In Russia, all roads lead to Moscow, on account of the city's status as the national capital and its importance throughout history. If geography were the deciding factor, however, the Siberian city of Omsk would be the point where all Russia's roads converge—it's located literally in the heart of the country, approximately as far from Vladivostok as it is from the Belarusian border. Omsk boasts a spate of exciting attractions, even if you simply make a stop here as you ride the Trans-Siberian Railway eastward or westward.
Marvel at Assumption Cathedral
Orthodox architecture never gets old, even if you've been traveling in Russia for a long time. This is particularly the case when it comes to the Assumption Cathedral of Omsk, whose gold-and-turquoise domes look resplendent under the blue skies that bless Omsk during the warmer months of the year. The cathedral was built in 1891 under the orders Nicholas, the last Tsar of Russia.
Time Travel at Omsk Fortress
The bad news? Much of what was once Omsk Fortress is now a residential area, with the only notable landmark that still stands being Tobolsk Gate (think Paris' Arc de Triomphe, but yellow and smaller). The good news? There's essentially no reason for a military fortification to exist in today's peaceful Omsk, which means you can stroll amid parks and cafés and imagine the area being war-torn—a small sacrifice to make in exchange for not being blown to bits.
Go Green at Ptich'ya Gavan'
Or white, as it were: Omsk is covered with snow several months of the year, which means that its prized Ptich'ya Gavan' central park is often more of a winter wonderland than the green reprieve you experience in summer. The park is popular with local families, to whom you can say "Privet" (Hello) as you walk past.
Walk on Omsk's Artsy Side
Although the building that houses Omsk District Museum of Visual Arts is unmistakably Russian, the collection you find inside is surprisingly eclectic for a city deep in Russia's interior. Recent collections have included a revival of Van Gogh's great works, among others. This is a particularly enjoyable Omsk attraction on cold winter days, when temperatures can drop far below freezing and sunshine can be rare.
Shoot for the Moon
Though Omsk is a relatively large city, the skies over it become dark enough in the evening for stargazing. While visitors are not permitted to use the expensive telescopes housed inside, exhibits inside the museum provide a fascinating look into the cosmos, narrated by expert astronomical guides.
Shop on Lenin Street
Lenin Street's name is appropriate: Although it's the high street of a city thousands of miles from Moscow, the European-style architecture and cosmopolitan vibe you feel as you stroll past its boutique and cafés evokes the capital of Russia more than its forlorn interior. Local specialties you can purchase here include rustic jams made from local berries (and even, in some shops, cedar cones), as well as handmade rugs from Kazakhstan, which sits just south of Omsk.
Sample Siberian Cuisine
Speaking of unique Siberian food, it's not just preserves made from the fruits of evergreen trees. Omsk is a great place to discover the flavors of Russia's wild interior, whether you eat zagutai and stroganini (Siberia's take on sushi) or classic Russian plmeni dumplings filled with decidedly Siberian ingredients, such as bear and rabbit meat. Vkusno! (That's Russian for "delicious"!)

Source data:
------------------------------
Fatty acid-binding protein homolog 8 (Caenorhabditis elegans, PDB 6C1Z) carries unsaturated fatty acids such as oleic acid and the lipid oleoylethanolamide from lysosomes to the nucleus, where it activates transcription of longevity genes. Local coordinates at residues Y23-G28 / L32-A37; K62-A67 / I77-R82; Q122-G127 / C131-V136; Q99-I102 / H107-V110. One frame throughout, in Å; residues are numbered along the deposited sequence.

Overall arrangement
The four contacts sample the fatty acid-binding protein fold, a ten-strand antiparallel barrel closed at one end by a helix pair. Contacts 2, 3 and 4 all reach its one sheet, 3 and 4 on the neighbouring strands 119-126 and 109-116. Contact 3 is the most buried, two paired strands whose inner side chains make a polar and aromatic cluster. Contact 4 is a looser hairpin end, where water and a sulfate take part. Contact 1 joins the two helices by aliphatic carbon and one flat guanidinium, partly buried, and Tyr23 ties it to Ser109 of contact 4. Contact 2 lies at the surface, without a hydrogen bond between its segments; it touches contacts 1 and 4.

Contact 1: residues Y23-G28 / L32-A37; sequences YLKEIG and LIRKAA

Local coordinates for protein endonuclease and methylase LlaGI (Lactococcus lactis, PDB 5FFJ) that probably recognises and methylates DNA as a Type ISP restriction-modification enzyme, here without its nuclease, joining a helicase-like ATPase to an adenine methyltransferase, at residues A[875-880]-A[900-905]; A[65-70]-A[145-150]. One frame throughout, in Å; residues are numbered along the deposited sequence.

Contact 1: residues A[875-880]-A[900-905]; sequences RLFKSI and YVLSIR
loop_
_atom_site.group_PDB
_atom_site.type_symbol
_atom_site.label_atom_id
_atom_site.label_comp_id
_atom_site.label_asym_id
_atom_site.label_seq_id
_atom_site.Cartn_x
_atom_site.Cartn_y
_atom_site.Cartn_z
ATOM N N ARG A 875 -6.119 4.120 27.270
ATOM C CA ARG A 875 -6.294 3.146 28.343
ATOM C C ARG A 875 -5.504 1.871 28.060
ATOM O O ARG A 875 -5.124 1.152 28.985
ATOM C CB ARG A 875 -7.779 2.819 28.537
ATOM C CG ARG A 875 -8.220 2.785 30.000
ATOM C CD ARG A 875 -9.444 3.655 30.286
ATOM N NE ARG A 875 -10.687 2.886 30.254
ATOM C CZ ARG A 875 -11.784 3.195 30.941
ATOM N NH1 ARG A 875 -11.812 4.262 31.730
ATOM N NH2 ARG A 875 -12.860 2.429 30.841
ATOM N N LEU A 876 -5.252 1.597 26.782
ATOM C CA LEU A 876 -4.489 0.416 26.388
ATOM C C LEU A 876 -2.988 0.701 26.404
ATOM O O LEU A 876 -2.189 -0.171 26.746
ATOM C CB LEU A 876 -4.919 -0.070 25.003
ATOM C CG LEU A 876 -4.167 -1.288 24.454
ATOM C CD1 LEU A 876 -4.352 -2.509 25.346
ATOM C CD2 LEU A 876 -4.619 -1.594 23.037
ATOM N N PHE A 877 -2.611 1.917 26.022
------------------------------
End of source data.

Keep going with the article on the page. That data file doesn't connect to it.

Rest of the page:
Enjoy Historical Houses—While You Still Can
The wooden houses that line Nikolskiy Prospekt aren't protected, but they should be. Historical structures that are unfortunately in a state of disrepair, these houses are slated for demolition at some unspecific point in the future. Be sure to catch a glimpse of these historical house before they're gone. There will, however, be at least one left standing for a long time. The Omsk State Art Museum is in a traditional wooden house.
Go to the Circus
Omsk State Circus is a popular spot for local families, whose children love the opportunity to see acrobatic performances and animals that wouldn't otherwise make appearance in Siberia. If you do attend a show here, keep in mind that ethics with regard to animal treatment might not match up with those in North America or Western Europe, to say nothing of the smell that can pervade the auditorium during and even after a show.
Be a Drama Queen
While there's no guarantee that any shows will be playing at Omsk Drama Theater at the time of your trip, a visit to this 19th century building is a spectacle in and of itself. While not as huge, say, as Moscow's Bolshoi Theatre, it's nonetheless an ornate architectural wonder that hearkens back to a glorious time in history. The interior of the theater is even open during the daytime; ask the person who's inside if any tours are available when you turn up.
Explore Cities Deeper in Siberia
Siberia starts in Omsk, even if you can't continue far into it. If you don't plan to travel on the Trans-Siberian Railway, take one of two day trips from Omsk. Travel to Tobolsk, whose hilltop Kremlin is one of the most picturesque in all of Russia, and whose beauty inspired a photo by Russian Prime Minister Dmitry Medvedev that ended up winning several awards. Or visit Tomsk, where you'll find a botanical garden dedicated to Siberian flora, and a museum that celebrates wooden architecture.
Ride the Trans-Siberian Railway
The idea of leaving Omsk behind can seem difficult, especially now that you've gotten to know this city in the heart of Siberia as well as you have. The mint-colored facade of Omsk Railway Station will make you smile, however, even if you're crying inside as you depart. Though it's not quite on the mid-line of the Trans-Siberian route between Moscow and Beijing, Omsk is a worthy starting place to begin a journey to either. If you head east make sure to stop in Irkutsk, the home of Lake Baikal and another underrated Siberian city.